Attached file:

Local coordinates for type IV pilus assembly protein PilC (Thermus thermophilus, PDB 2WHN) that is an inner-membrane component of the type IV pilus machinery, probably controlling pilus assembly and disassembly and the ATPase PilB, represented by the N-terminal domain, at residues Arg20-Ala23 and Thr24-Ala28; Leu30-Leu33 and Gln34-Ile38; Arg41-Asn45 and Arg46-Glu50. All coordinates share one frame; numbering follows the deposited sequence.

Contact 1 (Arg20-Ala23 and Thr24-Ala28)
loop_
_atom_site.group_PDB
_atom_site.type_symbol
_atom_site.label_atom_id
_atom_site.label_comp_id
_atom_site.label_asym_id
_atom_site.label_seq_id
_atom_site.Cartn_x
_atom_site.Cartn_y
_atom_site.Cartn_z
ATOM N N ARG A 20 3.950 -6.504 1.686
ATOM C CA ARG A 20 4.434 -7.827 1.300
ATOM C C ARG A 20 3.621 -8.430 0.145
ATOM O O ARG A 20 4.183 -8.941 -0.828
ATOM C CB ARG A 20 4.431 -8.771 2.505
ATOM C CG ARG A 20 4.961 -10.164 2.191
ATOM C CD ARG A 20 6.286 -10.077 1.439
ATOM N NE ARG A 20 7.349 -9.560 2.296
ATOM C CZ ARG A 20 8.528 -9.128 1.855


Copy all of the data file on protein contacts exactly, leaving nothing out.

Local coordinates for type IV pilus assembly protein PilC (Thermus thermophilus, PDB 2WHN) that is an inner-membrane component of the type IV pilus machinery, probably controlling pilus assembly and disassembly and the ATPase PilB, represented by the N-terminal domain, at residues Arg20-Ala23 and Thr24-Ala28; Leu30-Leu33 and Gln34-Ile38; Arg41-Asn45 and Arg46-Glu50. All coordinates share one frame; numbering follows the deposited sequence.

Contact 1 (Arg20-Ala23 and Thr24-Ala28)
loop_
_atom_site.group_PDB
_atom_site.type_symbol
_atom_site.label_atom_id
_atom_site.label_comp_id
_atom_site.label_asym_id
_atom_site.label_seq_id
_atom_site.Cartn_x
_atom_site.Cartn_y
_atom_site.Cartn_z
ATOM N N ARG A 20 3.950 -6.504 1.686
ATOM C CA ARG A 20 4.434 -7.827 1.300
ATOM C C ARG A 20 3.621 -8.430 0.145
ATOM O O ARG A 20 4.183 -8.941 -0.828
ATOM C CB ARG A 20 4.431 -8.771 2.505
ATOM C CG ARG A 20 4.961 -10.164 2.191
ATOM C CD ARG A 20 6.286 -10.077 1.439
ATOM N NE ARG A 20 7.349 -9.560 2.296
ATOM C CZ ARG A 20 8.528 -9.128 1.855